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Depression among Teens

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Depression in Teens

Depression affects 4% of teenagers, and can influence people across the socioeconomic spectrum. However, girls suffer depression at twice the rate of boys. Why does this happen? More Importantly, what can be done to stop depression before it reaches fatal proportions?

Why do girls suffer depression?

There are many theories on why teenage girls tend to become depressed. It has been hypothesized that the onset of puberty and hormonal changes are factors. Also, when girls look to peers for validation it often can be hard to retain a positive self-image. In 1988, Harvard professor Carol Gilligan found that only 29% of teenage girls are not satisfied with who they are. Girls worry more than boys about their looks, personal problems and romantic relationships. Sometimes social pressures and gossip can be subtle, but still very hurtful.

What are the symptoms of general depression?

It can be hard to know when teenagers suffer depression. As they try to figure out who they are and what they believe in, changes in behavior are normal . However, problems arise when an adolescent feels helpless and hopeless much of the time. If a teenager feels two or more of these symptoms for two consecutive weeks, he or she might be suffering from depression:

  • Change in school performance
  • Changes in eating and/or sleeping habits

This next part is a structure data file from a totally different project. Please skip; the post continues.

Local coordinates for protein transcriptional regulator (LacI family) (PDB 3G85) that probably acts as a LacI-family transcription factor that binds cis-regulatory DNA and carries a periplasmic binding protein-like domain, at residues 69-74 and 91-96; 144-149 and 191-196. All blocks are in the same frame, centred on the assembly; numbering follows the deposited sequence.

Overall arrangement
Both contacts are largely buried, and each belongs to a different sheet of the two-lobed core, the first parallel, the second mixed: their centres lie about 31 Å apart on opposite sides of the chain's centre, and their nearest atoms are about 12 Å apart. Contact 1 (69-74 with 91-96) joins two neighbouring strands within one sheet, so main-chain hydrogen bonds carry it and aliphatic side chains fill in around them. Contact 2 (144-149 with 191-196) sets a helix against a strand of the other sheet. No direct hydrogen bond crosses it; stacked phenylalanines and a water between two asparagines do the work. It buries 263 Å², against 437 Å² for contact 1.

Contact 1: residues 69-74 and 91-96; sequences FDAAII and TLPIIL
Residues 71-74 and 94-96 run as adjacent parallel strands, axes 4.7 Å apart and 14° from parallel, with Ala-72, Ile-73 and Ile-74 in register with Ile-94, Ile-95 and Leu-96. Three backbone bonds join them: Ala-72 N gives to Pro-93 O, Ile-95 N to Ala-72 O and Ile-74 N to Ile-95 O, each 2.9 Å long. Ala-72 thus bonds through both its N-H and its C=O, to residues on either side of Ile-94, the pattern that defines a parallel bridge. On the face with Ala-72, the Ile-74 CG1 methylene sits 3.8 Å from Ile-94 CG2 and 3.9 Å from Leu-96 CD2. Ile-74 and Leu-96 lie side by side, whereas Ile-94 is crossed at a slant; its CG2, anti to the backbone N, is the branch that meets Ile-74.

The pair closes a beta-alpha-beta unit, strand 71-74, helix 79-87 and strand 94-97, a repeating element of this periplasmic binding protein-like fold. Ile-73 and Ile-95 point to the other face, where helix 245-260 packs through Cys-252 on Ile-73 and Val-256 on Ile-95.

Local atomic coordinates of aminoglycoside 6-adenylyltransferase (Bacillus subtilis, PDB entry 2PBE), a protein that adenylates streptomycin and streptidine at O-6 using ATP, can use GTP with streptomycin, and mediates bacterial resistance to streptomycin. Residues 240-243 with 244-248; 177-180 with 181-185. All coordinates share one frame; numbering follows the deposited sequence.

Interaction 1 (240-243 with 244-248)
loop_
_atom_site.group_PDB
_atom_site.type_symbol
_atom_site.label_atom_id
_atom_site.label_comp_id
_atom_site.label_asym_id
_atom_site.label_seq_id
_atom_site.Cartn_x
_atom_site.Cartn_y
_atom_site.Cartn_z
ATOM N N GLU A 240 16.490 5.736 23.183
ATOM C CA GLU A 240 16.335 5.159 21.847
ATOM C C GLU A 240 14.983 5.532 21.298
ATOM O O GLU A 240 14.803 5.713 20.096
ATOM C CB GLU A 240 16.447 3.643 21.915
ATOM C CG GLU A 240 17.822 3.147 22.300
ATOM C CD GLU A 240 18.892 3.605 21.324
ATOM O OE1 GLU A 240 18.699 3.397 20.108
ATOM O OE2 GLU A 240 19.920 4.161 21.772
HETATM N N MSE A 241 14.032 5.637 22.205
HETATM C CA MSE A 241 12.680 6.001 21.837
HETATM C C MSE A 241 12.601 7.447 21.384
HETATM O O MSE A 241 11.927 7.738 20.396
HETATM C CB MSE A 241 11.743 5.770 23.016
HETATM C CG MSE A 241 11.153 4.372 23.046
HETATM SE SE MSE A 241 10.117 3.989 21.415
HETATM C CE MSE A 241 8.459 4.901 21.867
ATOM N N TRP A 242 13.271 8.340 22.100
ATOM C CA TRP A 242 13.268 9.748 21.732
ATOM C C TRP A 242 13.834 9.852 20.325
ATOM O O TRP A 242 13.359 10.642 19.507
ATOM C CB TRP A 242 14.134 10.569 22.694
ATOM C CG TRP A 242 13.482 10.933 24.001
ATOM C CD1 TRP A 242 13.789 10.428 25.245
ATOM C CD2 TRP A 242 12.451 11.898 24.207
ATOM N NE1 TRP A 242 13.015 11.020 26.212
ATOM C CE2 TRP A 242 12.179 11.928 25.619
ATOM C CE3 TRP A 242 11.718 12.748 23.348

• Persistent unhappiness
  • Withdrawal from people and activities previously enjoyed
  • Excessive guilt and/or anxiety
  • Aggressive, impulsive or reckless behaviors
  • Inability to concentrate
  • Irritable or angered easily
  • Physical aches and pains
  • Talk about death or suicide - this should always be taken seriously.

Other depression signs

Low energy, seemingly the teen has no "get up and go" Adolescent feels "low" most of the time Your teen is irritable, especially when pressured to "do something" Weight loss or gain (more than 10% of normal weight) Insomnia or sleeplessness, or excessive need for sleep Child expresses feelings of worthlessness Suicidal thoughts, ideation, or threats (with or without a plan) Drop in grades or missing school (possible claiming to be "sick" in the morning) Drop in social activities, interactions with peers, or a sudden change in peer group Indecisive or doesn't seem to care about anything (especially things they used to care about) Low frustration level Frequent bouts of crying, often for "no reason" No longer participates in their usual activities (social, family, academic, extracurricular)

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